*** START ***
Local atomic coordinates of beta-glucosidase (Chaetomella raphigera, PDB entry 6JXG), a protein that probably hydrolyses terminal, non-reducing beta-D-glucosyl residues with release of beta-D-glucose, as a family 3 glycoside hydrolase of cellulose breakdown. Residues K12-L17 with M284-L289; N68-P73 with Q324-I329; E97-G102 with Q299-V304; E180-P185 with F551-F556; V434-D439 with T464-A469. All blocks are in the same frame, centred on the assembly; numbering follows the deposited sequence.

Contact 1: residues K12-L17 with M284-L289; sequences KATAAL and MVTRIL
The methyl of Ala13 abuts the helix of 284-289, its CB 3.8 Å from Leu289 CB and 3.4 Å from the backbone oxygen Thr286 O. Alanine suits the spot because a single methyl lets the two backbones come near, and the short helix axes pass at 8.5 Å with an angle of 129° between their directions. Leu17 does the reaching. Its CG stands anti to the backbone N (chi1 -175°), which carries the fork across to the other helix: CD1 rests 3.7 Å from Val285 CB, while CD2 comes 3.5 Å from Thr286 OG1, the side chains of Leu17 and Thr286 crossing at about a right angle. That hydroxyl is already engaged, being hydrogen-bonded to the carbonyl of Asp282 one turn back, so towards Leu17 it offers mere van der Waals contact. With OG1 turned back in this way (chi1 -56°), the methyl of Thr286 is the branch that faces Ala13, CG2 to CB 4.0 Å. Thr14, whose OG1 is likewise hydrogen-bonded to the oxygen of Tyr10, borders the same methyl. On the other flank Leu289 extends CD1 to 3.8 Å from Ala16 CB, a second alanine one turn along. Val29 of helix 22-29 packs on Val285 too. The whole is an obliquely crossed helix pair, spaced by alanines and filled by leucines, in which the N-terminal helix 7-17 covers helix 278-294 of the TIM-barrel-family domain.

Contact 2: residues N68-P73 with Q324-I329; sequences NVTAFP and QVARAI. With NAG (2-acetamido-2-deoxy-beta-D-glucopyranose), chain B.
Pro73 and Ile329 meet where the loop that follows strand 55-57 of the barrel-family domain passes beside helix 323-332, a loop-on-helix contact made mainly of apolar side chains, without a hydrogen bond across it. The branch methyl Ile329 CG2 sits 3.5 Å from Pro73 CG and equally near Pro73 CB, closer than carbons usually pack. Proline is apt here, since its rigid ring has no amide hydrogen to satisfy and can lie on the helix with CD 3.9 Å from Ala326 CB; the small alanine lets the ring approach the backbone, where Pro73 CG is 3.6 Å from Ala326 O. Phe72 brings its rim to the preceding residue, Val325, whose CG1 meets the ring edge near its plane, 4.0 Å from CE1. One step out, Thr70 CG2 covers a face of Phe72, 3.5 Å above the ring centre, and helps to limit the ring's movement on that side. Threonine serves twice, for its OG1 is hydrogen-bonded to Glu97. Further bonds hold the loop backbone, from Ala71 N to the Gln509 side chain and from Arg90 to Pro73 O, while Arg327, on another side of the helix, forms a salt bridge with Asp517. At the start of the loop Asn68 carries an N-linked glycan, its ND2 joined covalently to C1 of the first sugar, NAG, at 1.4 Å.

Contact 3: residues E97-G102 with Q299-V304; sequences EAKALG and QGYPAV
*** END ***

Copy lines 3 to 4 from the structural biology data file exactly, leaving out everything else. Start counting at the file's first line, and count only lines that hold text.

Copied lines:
The methyl of Ala13 abuts the helix of 284-289, its CB 3.8 Å from Leu289 CB and 3.4 Å from the backbone oxygen Thr286 O. Alanine suits the spot because a single methyl lets the two backbones come near, and the short helix axes pass at 8.5 Å with an angle of 129° between their directions. Leu17 does the reaching. Its CG stands anti to the backbone N (chi1 -175°), which carries the fork across to the other helix: CD1 rests 3.7 Å from Val285 CB, while CD2 comes 3.5 Å from Thr286 OG1, the side chains of Leu17 and Thr286 crossing at about a right angle. That hydroxyl is already engaged, being hydrogen-bonded to the carbonyl of Asp282 one turn back, so towards Leu17 it offers mere van der Waals contact. With OG1 turned back in this way (chi1 -56°), the methyl of Thr286 is the branch that faces Ala13, CG2 to CB 4.0 Å. Thr14, whose OG1 is likewise hydrogen-bonded to the oxygen of Tyr10, borders the same methyl. On the other flank Leu289 extends CD1 to 3.8 Å from Ala16 CB, a second alanine one turn along. Val29 of helix 22-29 packs on Val285 too. The whole is an obliquely crossed helix pair, spaced by alanines and filled by leucines, in which the N-terminal helix 7-17 covers helix 278-294 of the TIM-barrel-family domain.

Contact 2: residues N68-P73 with Q324-I329; sequences NVTAFP and QVARAI. With NAG (2-acetamido-2-deoxy-beta-D-glucopyranose), chain B.